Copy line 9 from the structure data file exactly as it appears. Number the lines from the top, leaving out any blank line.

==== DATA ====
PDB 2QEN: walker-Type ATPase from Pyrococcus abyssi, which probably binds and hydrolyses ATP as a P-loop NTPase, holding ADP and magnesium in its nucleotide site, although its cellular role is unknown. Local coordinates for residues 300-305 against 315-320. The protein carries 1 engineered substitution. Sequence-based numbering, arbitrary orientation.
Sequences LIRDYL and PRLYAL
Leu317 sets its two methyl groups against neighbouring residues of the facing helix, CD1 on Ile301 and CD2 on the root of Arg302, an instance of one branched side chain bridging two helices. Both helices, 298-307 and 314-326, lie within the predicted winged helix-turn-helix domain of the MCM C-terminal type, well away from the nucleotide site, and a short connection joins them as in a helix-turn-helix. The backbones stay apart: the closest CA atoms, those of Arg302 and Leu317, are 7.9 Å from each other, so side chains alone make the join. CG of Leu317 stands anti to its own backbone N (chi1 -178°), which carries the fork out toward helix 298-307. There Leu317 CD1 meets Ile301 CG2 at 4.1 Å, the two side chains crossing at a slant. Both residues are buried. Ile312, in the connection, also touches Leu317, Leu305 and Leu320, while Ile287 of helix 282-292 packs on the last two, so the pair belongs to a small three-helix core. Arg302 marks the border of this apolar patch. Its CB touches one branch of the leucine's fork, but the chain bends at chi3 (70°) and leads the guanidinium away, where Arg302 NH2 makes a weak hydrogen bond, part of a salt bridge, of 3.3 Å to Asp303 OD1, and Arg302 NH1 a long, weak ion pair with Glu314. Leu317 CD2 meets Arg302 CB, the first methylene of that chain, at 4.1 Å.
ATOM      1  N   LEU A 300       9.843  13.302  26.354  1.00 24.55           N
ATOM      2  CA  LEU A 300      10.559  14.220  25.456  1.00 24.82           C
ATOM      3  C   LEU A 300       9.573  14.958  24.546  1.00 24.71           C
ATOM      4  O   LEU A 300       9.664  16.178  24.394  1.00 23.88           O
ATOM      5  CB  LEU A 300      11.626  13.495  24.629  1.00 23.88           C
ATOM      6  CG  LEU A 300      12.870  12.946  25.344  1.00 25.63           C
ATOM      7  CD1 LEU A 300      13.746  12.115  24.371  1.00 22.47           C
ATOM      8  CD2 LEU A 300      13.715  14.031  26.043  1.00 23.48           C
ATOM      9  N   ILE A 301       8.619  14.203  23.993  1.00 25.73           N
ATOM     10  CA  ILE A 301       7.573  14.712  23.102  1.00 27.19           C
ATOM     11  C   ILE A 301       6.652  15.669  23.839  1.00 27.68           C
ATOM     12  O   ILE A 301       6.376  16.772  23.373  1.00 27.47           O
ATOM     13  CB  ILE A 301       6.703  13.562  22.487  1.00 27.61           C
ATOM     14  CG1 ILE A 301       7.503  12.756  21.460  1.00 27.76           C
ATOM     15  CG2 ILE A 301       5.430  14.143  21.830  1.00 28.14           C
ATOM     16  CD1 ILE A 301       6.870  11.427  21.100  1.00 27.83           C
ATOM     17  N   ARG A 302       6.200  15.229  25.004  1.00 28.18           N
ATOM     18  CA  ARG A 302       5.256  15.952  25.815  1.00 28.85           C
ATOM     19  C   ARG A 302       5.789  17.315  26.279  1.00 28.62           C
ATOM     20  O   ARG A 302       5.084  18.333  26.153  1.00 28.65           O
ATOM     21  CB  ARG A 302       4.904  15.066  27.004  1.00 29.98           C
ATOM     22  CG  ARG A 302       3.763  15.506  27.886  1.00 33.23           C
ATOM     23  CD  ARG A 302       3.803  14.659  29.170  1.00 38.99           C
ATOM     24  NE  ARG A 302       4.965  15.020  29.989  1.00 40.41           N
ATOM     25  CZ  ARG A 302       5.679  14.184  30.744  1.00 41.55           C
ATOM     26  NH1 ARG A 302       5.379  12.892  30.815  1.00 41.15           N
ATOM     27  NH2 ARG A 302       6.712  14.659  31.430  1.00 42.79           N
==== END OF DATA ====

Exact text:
ATOM      6  CG  LEU A 300      12.870  12.946  25.344  1.00 25.63           C